By George Curry
-Guest Columnist-

For the moment, set aside the talk about microbicides, pre-exposure prophylaxis, post-exposure prophylaxis, combination therapy and HAART (Highly Active Antiretroviral Treatment). Throw out all of the acronyms associated with the deadly alphabets of HIV and AIDS. Once one moves pass all medical jargon, the realization sets in that, regardless of the scientific progress that has been made and is yet to be made, many of the obstacles associated with preventing HIV and halting the spread of AIDS are everyday issues that must be addressed as urgently as the scientific quest to develop an effective vaccine.

First, there is the simple issue of not having enough healthcare workers.

The World Health Organization (WHO) estimates that more than four million global health workers, including doctors, nurses and midwives, are needed to deal with public health threats. There is a chronic shortage in sub-Saharan Africa.


“With 11 percent of the world’s population and 24 percent of the global burden of disease, the region has only three percent of the world’s health workers commanding less than one percent of world health expenditure,” according to a recent WHO publication, entitled, “Taking Stock: Health Worker Shortages and the Response to AIDS.”

It continues, “By contrast, the WHO Region of the Americas, with 10 percent of the global burden of the disease, has 37 percent of the world’s health workers and spends more than 50 percent of the world’s health financing.”

Health workers, particularly those working in Third World countries, also say that while HIV/AIDS is an important issue, it must be placed in a larger healthcare context.

“Unless we start looking at the factors, the root causes that drive health disparities–in other words, why some of us get sick and some of us don’t–broadly within our communities, we will be always treating one illness, while the ‘patient’ dies of another,” Gregg Gonsalves, an AIDS activist from Cape Town, South Africa, told the delegates to this year’s international AIDS convention held in Toronto, Canada.

“It’s no coincidence that these multiple epidemics exist among marginalized communities across the globe–among the poor, women, drug users, sex workers, gay men, prisoners, migrants. The social, economic and political policies that create this marginalization in the first place also push us into the path of oncoming epidemics,” he said. “Yet, we continue to place our hopes in prevention programs that narrowly construct risk around individual behavior or in some new technology that will save us.”

The United Nations General Assembly’s Political Declaration on HIV/AIDS declared that there is a direct link between AIDS and agriculture and nutrition. He called for “sufficient, safe and nutritious food” as part of an overall HIV/AIDS strategy.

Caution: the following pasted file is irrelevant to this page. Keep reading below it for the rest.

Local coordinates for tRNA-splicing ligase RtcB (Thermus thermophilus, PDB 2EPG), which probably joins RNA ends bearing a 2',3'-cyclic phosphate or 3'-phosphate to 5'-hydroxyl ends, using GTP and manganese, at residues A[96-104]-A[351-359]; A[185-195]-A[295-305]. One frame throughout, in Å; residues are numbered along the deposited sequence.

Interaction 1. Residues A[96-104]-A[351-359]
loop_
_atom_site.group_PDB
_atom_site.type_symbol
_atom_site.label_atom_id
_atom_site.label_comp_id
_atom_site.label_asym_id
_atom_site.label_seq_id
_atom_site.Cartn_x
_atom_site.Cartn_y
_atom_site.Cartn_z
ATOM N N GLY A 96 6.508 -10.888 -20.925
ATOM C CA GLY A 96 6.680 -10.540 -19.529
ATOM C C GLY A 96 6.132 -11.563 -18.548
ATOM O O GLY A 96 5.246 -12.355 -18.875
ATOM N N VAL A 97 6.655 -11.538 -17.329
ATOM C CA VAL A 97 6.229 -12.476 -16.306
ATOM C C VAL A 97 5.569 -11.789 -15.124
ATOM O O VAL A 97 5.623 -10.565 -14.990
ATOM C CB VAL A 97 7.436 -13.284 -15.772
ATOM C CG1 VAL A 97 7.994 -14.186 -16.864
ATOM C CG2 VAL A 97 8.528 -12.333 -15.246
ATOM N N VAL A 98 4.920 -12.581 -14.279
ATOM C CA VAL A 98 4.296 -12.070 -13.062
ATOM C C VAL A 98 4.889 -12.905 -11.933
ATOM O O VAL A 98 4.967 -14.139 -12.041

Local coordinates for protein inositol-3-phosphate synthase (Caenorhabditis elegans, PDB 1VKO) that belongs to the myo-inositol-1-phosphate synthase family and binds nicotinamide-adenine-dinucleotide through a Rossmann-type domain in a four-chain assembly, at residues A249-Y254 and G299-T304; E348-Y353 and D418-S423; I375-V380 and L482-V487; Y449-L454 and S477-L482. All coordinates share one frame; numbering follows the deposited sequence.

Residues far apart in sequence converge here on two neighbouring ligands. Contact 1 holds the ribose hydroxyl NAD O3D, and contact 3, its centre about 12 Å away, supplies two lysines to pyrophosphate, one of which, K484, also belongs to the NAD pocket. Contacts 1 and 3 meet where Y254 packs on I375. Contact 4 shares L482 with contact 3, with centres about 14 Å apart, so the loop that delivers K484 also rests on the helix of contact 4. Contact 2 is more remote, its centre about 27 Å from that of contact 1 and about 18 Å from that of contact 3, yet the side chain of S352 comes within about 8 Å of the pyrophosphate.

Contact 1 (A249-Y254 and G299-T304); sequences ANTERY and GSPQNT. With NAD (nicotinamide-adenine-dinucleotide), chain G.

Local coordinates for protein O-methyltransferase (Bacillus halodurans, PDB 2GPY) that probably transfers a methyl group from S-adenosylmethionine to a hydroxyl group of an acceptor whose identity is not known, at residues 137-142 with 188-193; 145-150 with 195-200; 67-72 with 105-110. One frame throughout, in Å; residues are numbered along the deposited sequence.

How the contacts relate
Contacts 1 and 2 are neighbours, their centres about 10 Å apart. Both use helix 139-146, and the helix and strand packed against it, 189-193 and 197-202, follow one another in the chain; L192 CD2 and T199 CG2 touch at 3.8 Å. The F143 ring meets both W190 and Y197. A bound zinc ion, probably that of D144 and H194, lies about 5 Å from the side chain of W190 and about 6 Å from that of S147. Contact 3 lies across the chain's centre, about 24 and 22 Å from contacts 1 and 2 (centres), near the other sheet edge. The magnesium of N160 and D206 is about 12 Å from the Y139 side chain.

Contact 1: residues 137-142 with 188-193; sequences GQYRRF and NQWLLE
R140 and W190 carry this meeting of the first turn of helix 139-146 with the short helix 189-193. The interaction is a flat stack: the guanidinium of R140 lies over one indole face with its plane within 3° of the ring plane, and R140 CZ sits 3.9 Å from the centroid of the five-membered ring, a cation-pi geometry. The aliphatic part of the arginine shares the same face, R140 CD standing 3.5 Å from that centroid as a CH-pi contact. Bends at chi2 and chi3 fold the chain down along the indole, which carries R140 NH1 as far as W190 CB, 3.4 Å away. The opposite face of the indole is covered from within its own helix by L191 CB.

In many impoverished counties, the cost of life-saving drugs is prohibitive. Sen. Patrick Leahy (D-Vt.) has introduced a bill that would allow U.S. generic drug firms to manufacture low-cost generic versions of patented medicines for export to needy nations if a voluntary agreement cannot be reached between the patent-owning and generic manufacturer.

Pharmaceutical companies are not the only culprits. In many countries, the government is responsible for thousands of deaths. Human Rights Watch, for example, noted that in Zimbabwe, “Three thousand people die each week due to governmental policies that create formidable obstacles to accessing life-saving treatment.”

It’s also tough, if not impossible, to get around many of the customs in male-oriented societies. President George Bush has insisted that at least one-third of U.S. funds to fight AIDS must go to the ABC program–“Abstain, Be faithful, use Condoms.” In a speech to the convention, Bill Gates noted, “Abstinence is often not an option for poor women and girls who have no choice but to marry at an early age. Being faithful will not protect a woman whose partner is not faithful. And using condoms is not a decision that a woman can make by herself; it depends on a man.”

There are also the issues of stigma and discrimination. And the church, as the foremost defender of moral and social norms, has been complicit in condemning those afflicted with AIDS.

“We raise our voices to call for an end to silence about this disease–the silence of stigma, the silence of denial, the silence of fear,” declares a 2002 statement from Anglican Primates on AIDS. “We confess that the Church herself has been complicit in this silence. When we have raised our voices in the past, it has been too often a voice of condemnation. We now wish to make it clear that HIV/AIDS is not a punishment from God. Our Christian faith compels us to accept that all persons, including those who are living with HIV/AIDS, are made in the image of God and are children of God.”

(George Curry is editor-in-chief of the NNPA News Service and He may be contacted via his website at